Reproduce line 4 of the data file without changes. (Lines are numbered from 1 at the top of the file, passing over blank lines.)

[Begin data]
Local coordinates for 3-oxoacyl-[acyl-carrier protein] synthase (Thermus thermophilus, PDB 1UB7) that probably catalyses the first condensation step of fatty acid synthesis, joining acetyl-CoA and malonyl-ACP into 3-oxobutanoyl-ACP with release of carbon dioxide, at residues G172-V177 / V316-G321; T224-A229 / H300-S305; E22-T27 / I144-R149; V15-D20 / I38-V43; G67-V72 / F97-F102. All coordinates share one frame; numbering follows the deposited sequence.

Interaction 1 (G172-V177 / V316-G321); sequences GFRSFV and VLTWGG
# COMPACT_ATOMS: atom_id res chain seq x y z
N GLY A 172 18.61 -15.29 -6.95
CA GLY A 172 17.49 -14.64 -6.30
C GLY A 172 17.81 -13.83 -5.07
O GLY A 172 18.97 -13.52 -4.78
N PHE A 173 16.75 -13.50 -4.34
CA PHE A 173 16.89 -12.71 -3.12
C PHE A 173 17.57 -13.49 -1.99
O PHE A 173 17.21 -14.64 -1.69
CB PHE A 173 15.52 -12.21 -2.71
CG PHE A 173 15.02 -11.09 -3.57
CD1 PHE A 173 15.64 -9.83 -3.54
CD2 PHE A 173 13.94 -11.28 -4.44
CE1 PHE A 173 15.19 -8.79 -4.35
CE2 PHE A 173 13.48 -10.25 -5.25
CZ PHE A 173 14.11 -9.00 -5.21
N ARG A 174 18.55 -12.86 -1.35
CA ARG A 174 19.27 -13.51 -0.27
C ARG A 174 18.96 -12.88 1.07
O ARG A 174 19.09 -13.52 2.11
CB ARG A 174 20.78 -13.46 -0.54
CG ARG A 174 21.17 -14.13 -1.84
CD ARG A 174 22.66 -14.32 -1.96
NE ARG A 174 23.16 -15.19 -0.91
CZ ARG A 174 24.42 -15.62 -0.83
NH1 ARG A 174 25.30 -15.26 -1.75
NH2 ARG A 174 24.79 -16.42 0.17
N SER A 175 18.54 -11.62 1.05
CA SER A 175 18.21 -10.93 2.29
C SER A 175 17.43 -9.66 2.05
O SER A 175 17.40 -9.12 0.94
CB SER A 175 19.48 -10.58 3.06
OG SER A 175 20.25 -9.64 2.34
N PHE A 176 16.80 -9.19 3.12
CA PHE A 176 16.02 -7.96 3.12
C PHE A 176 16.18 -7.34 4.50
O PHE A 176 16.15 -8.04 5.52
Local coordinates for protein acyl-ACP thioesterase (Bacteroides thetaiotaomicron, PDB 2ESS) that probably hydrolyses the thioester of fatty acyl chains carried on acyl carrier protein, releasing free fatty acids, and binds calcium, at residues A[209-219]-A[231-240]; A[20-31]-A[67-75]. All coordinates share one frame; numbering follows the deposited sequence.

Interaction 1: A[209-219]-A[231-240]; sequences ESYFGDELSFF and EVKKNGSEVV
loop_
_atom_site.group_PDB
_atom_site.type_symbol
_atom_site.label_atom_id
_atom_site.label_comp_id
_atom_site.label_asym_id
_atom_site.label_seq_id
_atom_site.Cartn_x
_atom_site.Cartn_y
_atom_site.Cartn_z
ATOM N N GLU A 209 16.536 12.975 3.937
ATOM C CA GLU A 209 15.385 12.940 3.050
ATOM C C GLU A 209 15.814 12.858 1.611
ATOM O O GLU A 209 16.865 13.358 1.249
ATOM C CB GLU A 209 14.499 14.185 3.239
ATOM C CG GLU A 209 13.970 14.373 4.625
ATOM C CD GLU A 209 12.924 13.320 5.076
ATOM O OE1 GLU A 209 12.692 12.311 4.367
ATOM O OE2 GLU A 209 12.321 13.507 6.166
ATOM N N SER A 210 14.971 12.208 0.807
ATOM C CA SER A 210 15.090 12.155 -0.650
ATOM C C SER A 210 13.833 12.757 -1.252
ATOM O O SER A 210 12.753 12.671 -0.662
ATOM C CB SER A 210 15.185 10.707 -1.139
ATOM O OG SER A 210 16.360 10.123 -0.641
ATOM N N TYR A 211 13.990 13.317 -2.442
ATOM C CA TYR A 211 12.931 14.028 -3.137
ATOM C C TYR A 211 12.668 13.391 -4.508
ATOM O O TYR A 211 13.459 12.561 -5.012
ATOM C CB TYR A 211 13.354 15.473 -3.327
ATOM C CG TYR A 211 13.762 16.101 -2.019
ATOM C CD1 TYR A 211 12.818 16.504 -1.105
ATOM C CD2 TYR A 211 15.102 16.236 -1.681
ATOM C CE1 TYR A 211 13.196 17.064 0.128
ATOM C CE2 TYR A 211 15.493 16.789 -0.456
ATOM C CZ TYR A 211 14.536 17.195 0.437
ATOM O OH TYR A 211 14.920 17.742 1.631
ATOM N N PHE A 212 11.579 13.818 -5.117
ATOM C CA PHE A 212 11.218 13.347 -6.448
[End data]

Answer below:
N GLY A 172 18.61 -15.29 -6.95